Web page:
Day 5. Nourish Your Good Gut Bugs
We’ve all heard about the power of probiotics to promote overall health, but prebiotics are just as important. Essentially, prebiotics are the forms of fiber that encourage the growth of healthy probiotics in your GI system. They encourage your body to produce probiotics—this fiber is the “food” that feeds your microflora. In addition, taking in more fiber promotes health by mitigating insulin release, and it supports body fat reduction and decreases appetite. You can supplement with a prebiotic product and/or boost your consumption of prebiotic foods such as vegetables, fruits, beans, and legumes. [Editor’s note: for more on prebiotics, see 3 Ways to feed Your Microbiome]
Day 6. Repair Your Joints with Collagen
Collagen is a peptide (a short chain of amino acids), and it is the most abundant protein in the human body. While we used to consume plenty of collagen in our diets (mostly from less desirable parts of animals), we now consume far less. This makes collagen supplementation especially important.
Collagen promotes mobility and joint health, and many people also supplement with collagen for its benefits in supporting healthy skin, hair, and nails. Getting plenty of collagen also aids the repair and maintenance of connective tissue such as tendons and ligaments. Those who exercise regularly—or those who suffer from joint pain due to torn ligaments or tendons—may benefit from collagen supplementation. This helps provide the raw materials necessary for repair and maintenance before or after injury.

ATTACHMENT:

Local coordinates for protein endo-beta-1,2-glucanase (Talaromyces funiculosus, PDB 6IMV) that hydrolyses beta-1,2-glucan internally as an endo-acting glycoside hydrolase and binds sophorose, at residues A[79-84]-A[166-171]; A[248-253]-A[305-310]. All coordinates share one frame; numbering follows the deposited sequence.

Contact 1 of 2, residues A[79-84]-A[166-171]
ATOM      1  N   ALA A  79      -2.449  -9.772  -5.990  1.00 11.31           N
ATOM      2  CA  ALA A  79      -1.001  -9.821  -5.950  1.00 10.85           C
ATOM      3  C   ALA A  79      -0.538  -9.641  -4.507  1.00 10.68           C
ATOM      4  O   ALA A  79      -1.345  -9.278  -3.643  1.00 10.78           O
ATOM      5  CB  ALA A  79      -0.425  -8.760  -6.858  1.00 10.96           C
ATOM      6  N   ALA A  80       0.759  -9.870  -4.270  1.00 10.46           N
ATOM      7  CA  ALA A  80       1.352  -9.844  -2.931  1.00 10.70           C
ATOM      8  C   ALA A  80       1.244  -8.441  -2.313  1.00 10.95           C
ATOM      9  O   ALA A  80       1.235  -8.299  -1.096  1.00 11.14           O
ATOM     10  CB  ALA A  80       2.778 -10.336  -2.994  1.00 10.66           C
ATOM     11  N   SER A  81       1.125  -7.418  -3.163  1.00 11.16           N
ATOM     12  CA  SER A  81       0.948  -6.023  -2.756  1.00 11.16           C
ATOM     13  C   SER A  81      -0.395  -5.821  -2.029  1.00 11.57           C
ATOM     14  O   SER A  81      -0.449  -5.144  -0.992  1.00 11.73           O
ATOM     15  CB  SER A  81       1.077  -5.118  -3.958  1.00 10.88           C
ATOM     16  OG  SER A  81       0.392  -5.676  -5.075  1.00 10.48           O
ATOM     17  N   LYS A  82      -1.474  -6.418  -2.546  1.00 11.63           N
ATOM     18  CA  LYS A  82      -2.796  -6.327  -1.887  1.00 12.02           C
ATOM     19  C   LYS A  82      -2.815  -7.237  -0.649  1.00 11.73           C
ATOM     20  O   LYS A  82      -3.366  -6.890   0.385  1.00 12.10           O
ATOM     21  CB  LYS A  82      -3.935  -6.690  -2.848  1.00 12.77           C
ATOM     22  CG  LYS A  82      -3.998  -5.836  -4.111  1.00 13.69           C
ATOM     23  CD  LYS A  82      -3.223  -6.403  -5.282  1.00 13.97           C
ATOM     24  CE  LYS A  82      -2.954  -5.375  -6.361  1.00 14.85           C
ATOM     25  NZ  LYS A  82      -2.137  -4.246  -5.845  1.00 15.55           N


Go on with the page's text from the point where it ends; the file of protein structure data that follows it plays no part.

Day 7. Recover with Casein
This fraction of milk protein is digested more slowly than other types of supplemental proteins because it is a much larger molecule that “clumps.” This means that casein provides a slow, steady flow of amino acids that minimizes the spiking of insulin. It also helps prevent the catabolism of lean tissue when you’re trying to maintain muscle. In addition, it provides satiety for those trying to lose weight and/or control type 2 diabetes. Athletes and those trying to recover from activity should consider supplementing with casein shortly before bedtime to encourage muscle protection and growth.